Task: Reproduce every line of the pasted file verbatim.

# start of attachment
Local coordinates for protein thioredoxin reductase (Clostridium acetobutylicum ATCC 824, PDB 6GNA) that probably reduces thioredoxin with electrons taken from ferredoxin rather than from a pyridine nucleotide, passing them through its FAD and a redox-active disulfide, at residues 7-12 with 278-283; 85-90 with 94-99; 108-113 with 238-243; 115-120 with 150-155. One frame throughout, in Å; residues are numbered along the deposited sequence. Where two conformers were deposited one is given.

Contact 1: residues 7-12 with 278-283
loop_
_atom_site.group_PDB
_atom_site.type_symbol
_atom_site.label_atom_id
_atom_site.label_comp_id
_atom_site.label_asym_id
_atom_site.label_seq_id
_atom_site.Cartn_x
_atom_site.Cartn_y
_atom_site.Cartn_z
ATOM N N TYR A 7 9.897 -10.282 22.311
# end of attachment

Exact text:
Local coordinates for protein thioredoxin reductase (Clostridium acetobutylicum ATCC 824, PDB 6GNA) that probably reduces thioredoxin with electrons taken from ferredoxin rather than from a pyridine nucleotide, passing them through its FAD and a redox-active disulfide, at residues 7-12 with 278-283; 85-90 with 94-99; 108-113 with 238-243; 115-120 with 150-155. One frame throughout, in Å; residues are numbered along the deposited sequence. Where two conformers were deposited one is given.

Contact 1: residues 7-12 with 278-283
loop_
_atom_site.group_PDB
_atom_site.type_symbol
_atom_site.label_atom_id
_atom_site.label_comp_id
_atom_site.label_asym_id
_atom_site.label_seq_id
_atom_site.Cartn_x
_atom_site.Cartn_y
_atom_site.Cartn_z
ATOM N N TYR A 7 9.897 -10.282 22.311